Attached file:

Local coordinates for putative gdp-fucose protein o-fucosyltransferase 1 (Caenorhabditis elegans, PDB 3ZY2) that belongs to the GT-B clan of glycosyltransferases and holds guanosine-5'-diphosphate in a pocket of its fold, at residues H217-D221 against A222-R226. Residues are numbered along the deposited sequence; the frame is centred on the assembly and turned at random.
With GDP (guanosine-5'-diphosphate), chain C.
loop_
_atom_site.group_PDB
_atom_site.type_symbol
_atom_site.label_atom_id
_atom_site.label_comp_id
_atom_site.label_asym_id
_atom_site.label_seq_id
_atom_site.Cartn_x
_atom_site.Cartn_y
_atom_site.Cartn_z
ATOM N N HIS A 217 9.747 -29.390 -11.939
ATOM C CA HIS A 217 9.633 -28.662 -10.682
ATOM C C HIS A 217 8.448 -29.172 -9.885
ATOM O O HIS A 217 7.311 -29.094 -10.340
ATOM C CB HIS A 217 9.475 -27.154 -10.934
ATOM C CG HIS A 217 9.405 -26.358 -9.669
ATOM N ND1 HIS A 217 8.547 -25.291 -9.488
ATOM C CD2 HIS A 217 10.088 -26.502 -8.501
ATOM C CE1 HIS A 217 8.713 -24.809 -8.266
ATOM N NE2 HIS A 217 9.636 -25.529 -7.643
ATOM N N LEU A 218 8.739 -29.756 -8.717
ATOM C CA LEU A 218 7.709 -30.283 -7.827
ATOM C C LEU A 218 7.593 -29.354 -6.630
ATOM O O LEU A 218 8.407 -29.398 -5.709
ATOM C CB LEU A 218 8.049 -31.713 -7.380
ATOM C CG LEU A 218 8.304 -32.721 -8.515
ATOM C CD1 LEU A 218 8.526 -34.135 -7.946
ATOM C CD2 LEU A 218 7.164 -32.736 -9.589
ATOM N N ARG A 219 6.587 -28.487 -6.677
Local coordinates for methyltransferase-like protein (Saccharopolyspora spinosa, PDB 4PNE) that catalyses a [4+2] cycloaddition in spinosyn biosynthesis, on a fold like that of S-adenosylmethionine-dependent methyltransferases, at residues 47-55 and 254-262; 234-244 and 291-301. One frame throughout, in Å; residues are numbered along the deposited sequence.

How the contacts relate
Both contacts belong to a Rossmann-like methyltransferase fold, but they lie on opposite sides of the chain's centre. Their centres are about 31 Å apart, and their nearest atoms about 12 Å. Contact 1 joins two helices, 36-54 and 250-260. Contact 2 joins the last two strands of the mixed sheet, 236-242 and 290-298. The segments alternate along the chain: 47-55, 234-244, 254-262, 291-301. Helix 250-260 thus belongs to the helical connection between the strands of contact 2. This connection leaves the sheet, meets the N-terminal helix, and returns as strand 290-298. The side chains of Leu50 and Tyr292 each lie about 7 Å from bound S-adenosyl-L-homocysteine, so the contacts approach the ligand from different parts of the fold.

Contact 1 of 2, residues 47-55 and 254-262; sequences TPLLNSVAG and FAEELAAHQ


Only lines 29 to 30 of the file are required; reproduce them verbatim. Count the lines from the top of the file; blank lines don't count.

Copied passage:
ATOM C CD1 LEU A 218 8.526 -34.135 -7.946
ATOM C CD2 LEU A 218 7.164 -32.736 -9.589